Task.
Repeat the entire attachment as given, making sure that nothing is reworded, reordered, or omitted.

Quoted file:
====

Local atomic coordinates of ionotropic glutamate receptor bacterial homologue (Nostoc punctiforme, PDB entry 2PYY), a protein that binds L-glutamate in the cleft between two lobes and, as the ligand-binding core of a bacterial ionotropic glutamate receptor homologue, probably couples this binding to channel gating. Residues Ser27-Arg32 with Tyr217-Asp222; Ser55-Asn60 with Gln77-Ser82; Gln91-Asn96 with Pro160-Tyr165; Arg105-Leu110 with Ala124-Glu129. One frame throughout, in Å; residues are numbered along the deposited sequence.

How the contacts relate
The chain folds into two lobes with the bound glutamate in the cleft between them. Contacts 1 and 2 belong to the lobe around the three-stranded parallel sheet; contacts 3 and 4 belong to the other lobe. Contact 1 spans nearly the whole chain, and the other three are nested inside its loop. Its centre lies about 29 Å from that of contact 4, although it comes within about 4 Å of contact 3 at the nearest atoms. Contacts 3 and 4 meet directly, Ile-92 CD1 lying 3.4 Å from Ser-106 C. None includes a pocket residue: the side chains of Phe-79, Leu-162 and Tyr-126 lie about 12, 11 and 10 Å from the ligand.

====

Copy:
Local atomic coordinates of ionotropic glutamate receptor bacterial homologue (Nostoc punctiforme, PDB entry 2PYY), a protein that binds L-glutamate in the cleft between two lobes and, as the ligand-binding core of a bacterial ionotropic glutamate receptor homologue, probably couples this binding to channel gating. Residues Ser27-Arg32 with Tyr217-Asp222; Ser55-Asn60 with Gln77-Ser82; Gln91-Asn96 with Pro160-Tyr165; Arg105-Leu110 with Ala124-Glu129. One frame throughout, in Å; residues are numbered along the deposited sequence.

How the contacts relate
The chain folds into two lobes with the bound glutamate in the cleft between them. Contacts 1 and 2 belong to the lobe around the three-stranded parallel sheet; contacts 3 and 4 belong to the other lobe. Contact 1 spans nearly the whole chain, and the other three are nested inside its loop. Its centre lies about 29 Å from that of contact 4, although it comes within about 4 Å of contact 3 at the nearest atoms. Contacts 3 and 4 meet directly, Ile-92 CD1 lying 3.4 Å from Ser-106 C. None includes a pocket residue: the side chains of Phe-79, Leu-162 and Tyr-126 lie about 12, 11 and 10 Å from the ligand.